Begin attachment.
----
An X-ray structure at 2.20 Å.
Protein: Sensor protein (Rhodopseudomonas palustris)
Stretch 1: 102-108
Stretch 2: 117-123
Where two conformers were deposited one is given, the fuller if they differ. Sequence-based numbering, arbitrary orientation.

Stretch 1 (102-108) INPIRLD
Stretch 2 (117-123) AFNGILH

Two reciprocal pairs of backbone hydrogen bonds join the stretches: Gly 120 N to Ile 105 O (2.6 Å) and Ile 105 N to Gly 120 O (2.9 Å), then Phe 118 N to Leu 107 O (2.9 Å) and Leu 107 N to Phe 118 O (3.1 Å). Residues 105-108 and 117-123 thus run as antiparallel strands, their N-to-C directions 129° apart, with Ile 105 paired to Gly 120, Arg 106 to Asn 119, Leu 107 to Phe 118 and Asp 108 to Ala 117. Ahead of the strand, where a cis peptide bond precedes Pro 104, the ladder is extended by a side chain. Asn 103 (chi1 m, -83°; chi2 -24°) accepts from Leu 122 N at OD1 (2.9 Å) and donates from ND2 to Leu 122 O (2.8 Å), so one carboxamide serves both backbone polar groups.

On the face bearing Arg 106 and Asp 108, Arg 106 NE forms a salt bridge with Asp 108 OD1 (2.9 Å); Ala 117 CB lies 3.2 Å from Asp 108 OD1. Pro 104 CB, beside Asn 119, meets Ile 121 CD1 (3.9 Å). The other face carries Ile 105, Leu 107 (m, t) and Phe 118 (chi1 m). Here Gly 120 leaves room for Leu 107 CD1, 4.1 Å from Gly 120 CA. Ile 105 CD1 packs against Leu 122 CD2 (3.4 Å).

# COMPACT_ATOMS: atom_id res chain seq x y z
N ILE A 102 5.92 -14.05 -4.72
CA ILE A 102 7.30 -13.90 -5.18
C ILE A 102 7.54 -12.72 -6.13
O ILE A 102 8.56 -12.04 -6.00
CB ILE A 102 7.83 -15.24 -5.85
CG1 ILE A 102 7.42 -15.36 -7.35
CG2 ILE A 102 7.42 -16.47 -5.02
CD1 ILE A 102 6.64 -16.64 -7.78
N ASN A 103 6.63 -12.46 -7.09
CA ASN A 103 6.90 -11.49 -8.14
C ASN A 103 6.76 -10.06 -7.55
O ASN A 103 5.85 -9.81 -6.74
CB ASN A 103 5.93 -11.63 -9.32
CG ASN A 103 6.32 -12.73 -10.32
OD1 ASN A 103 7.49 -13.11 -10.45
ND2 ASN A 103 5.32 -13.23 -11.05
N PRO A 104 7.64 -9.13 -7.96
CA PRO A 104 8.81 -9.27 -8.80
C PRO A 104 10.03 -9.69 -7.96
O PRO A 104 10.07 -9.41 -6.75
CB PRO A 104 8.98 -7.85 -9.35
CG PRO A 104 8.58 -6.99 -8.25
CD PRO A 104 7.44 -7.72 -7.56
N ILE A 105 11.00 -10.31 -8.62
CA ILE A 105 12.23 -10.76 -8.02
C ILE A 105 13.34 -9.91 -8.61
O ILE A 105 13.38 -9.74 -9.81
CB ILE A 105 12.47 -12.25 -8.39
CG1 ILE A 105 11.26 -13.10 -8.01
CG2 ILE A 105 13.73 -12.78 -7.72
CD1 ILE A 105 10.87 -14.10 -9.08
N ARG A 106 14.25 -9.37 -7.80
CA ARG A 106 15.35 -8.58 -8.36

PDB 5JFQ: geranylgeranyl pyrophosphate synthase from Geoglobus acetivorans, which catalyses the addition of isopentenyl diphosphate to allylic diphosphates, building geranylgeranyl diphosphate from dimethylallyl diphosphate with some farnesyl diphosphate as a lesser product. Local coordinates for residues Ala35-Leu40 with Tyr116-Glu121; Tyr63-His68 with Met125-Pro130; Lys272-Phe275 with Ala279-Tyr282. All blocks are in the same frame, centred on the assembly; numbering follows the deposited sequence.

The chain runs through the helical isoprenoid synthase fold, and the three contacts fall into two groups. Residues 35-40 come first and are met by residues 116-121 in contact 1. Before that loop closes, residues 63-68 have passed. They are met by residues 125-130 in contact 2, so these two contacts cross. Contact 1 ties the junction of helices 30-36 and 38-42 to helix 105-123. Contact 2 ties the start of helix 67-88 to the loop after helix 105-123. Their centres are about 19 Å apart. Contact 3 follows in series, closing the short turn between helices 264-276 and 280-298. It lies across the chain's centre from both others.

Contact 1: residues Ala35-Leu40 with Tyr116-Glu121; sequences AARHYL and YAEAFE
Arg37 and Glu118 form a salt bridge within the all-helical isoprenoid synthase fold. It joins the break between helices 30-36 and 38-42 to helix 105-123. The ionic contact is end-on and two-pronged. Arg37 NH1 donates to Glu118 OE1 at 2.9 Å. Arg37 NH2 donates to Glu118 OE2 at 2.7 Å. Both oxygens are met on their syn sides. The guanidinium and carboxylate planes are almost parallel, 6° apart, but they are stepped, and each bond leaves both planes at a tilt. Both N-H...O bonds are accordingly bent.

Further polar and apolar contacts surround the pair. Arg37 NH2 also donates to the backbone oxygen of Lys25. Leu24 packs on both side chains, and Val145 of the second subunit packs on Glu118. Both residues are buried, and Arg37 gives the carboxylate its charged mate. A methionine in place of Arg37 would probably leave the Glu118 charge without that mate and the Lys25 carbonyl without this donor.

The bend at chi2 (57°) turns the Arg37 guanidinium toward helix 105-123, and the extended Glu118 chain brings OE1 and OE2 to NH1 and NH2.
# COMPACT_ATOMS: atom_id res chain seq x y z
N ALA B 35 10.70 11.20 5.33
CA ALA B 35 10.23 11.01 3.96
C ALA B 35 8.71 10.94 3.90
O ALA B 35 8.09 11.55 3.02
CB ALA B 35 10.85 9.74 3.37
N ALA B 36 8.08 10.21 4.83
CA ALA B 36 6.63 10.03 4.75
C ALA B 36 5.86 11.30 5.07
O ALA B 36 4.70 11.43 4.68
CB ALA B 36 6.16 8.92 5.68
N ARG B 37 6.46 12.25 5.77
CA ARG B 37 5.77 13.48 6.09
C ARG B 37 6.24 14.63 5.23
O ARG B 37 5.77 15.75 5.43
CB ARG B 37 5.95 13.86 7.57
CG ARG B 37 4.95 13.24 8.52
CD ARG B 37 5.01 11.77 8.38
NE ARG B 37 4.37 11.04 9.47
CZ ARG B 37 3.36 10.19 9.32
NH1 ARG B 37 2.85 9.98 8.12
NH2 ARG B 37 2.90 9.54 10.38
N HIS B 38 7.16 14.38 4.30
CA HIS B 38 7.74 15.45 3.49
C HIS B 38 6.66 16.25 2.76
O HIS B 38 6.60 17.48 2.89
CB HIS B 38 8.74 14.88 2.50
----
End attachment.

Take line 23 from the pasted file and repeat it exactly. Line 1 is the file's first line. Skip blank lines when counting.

CB ASN A 103 5.93 -11.63 -9.32